Monday, September 24, 2018

Autumnal Equinox and More Bike Politics

Rail Trail headed back from El Dorado
 Fall arrived on schedule last week. The weather has cooled a bit and the aspen up in the Sangre de Cristos are bright yellow. There are so many rides in this town that its hard to figure out which bike to break out. This weekend, it was the off road stuff that got exercised. Well, I got exercised too.
La Tierra Trails

This morning I had to drop the old Tacoma off for some diagnostics, as it suddenly went on strike when cold starting, so I dropped it off at Aztec and rode the cross bike back home after pumping the tires to road pressures, which to me means adding 5-10 psi front and rear. The newly finished River Trail extension, which normally connects Casa Solana to Siler Road, is still closed down at Siler Rd due to damage from those massive summer rainstorms, so I took West Alameda home. Alameda was busy but pleasant, part due to the lovely fall weather. Here is a short video of that flash flood courtesy of an Albuquerque Journal article.

Which brings up the politics. What does it mean to be a good bicycling city? How good is good enough, and how comfortable is comfy enough?

 It took me a bit to get used to the busier Santa Fe after sixteen years in Los Alamos, but riding home from Aztec on Siler in rush hour traffic seemed just another day on the bike. But would our bike lanes, where they exist, count for decent infrastructure? It depends.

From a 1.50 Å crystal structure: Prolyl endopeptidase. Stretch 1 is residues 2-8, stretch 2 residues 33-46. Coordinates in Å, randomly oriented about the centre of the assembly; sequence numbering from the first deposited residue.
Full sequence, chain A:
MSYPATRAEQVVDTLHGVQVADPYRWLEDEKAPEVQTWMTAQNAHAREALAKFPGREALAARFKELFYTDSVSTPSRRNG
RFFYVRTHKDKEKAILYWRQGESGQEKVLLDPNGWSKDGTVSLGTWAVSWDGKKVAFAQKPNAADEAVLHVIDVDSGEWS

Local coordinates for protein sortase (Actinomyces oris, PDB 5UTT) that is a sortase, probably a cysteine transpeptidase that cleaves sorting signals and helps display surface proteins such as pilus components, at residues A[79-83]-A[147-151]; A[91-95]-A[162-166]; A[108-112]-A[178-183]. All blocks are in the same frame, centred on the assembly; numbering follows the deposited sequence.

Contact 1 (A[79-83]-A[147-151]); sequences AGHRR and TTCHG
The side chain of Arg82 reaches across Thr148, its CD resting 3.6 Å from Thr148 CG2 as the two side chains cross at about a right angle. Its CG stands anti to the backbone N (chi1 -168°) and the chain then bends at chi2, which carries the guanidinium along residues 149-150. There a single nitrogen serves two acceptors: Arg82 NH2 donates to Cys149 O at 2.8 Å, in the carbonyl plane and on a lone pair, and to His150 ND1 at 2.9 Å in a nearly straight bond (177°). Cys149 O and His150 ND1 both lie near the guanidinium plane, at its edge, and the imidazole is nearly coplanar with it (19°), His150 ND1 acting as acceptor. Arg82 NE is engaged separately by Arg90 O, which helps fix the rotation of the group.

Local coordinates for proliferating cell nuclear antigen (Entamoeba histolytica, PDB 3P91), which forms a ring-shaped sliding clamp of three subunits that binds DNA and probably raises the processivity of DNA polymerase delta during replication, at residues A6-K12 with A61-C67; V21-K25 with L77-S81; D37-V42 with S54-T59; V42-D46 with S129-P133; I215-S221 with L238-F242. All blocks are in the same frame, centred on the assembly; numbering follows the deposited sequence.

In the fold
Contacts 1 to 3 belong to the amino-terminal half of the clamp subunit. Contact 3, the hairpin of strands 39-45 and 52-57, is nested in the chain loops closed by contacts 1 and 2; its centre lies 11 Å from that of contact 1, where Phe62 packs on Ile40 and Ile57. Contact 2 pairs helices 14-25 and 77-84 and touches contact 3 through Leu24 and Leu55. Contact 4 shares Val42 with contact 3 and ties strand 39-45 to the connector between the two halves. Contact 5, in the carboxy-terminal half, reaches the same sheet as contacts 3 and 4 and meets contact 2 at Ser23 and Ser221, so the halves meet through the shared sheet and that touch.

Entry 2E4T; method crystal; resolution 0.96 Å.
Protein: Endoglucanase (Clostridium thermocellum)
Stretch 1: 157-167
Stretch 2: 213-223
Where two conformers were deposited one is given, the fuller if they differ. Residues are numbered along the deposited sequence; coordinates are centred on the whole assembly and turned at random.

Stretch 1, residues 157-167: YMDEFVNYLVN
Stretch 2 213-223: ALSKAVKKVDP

Last week, we got notified that Santa Fe was rated 1.6/5 by People for Bikes. No one I talked to is quite sure what that means. I took a quick look at the city rankings and Ft. Collins was tops with a 3.5. Seems Santa Fe, a silver level BFC, is in the top third. I looked at Honolulu, which I was familiar with and it got a 1.8. I'm not sure Honolulu (Bronze) is better than Santa Fe (silver) but YMMV. Albuquerque (Bronze) got a 1.7 and frankly, that place has far more ghost bikes than we do in the City Different.

Team of riders who worked with the LAB on Santa Fe's BFC evaluation
Steve Clark, the LAB representative, on lower left.

Nice to be able to ride five minutes to the grocery store
 on a casual bike. Even safe right after major shoulder surgery,
 explaining my dismal fitness in this picture.
 So from that quick comparison, I think we are looking at broadly similar rankings, if not metrics. I would appreciate if People came down to brief us in detail as to how it uses the data they use as metrics. At least when the League ranks cities, there seems to be real human interaction.

One place PfB hits the bullseye is on low stress connectivity. Former BCNM President Dr. Gail Ryba fought a losing war with the NMDOT over its expansion of St. Francis Drive to six lanes, thus eliminating any possibilities of bike lanes in spite of verbal commitments to multimodal transportation. So there is no direct route from Casa Solana to the shopping along St. Francis, and that's a big issue. Likewise, those bike lanes on Cerrillos leave me wondering whether any bicyclist is suicidal enough to use them. I rarely see cyclists on that mega-stroad.

There is always slop in these rankings and sometimes, a hard-boiled look at numbers is good. I'd be happy if PfB and LAB just put big error bars on their measurements and dropped by for a Q and A on how we translate their reviews into actual improvements.
And of course, that Harvest Moon